Harry G. Frankfurt, 76, is a moral philosopher of international reputation and a professor emeritus at Princeton. He is also the author of a book recently published by the Princeton University Press that is the first in the publishing house's distinguished history to carry a title most newspapers, including this one, would find unfit to print. The work is called "On Bullshit."I found this section to be particularly relevant, considering the current administration
The opening paragraph of the 67-page essay is a model of reason and composition, repeatedly disrupted by that single obscenity:
"One of the most salient features of our culture is that there is so much bullshit. Everyone knows this. Each of us contributes his share. But we tend to take the situation for granted. Most people are rather confident of their ability to recognize bullshit and to avoid being taken in by it. So the phenomenon has not aroused much deliberate concern, nor attracted much sustained inquiry."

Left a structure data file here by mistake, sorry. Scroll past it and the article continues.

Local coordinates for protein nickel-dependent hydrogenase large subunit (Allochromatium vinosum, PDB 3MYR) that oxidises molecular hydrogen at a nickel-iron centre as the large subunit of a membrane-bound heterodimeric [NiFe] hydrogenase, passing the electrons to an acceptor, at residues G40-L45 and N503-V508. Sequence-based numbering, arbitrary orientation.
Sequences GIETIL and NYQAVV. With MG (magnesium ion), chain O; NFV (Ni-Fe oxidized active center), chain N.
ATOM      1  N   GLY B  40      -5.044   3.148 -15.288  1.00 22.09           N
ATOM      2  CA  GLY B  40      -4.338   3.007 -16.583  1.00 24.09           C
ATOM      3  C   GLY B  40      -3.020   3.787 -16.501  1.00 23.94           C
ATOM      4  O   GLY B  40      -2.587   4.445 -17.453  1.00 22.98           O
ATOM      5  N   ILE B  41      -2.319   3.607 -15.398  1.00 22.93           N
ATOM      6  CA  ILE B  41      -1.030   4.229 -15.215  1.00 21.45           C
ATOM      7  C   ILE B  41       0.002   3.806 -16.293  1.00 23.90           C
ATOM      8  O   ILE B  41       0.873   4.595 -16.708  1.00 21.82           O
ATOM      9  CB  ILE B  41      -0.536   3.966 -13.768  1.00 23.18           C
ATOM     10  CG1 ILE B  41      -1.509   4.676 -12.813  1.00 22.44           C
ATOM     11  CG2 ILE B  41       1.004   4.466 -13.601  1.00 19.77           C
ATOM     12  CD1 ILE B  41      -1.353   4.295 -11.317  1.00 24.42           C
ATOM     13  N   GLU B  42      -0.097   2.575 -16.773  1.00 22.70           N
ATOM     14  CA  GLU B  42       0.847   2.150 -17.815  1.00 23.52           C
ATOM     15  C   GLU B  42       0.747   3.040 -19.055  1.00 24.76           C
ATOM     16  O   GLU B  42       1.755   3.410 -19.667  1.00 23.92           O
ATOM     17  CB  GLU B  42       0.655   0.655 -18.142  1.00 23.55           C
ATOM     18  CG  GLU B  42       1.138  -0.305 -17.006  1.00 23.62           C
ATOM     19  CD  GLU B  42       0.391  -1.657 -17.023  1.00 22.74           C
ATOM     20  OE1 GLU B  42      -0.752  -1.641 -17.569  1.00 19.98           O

What is bullshit, after all? Mr. Frankfurt points out it is neither fish nor fowl. Those who produce it certainly aren't honest, but neither are they liars, given that the liar and the honest man are linked in their common, if not identical, regard for the truth.I think that accurately sums the Bush administration and much of the Republican party - the truth or falsity of their views are completely subservient to their desire to promote their agenda and "get away" with all the bullshit that they spew.
"It is impossible for someone to lie unless he thinks he knows the truth," Mr. Frankfurt writes. "A person who lies is thereby responding to the truth, and he is to that extent respectful of it."
The bullshit artist, on the other hand, cares nothing for truth or falsehood. The only thing that matters to him is "getting away with what he says," Mr. Frankfurt writes. An advertiser or a politician or talk show host given to bullshit "does not reject the authority of the truth, as the liar does, and oppose himself to it," he writes. "He pays no attention to it at all."
Anyway, you can read Frankfurt's essay here.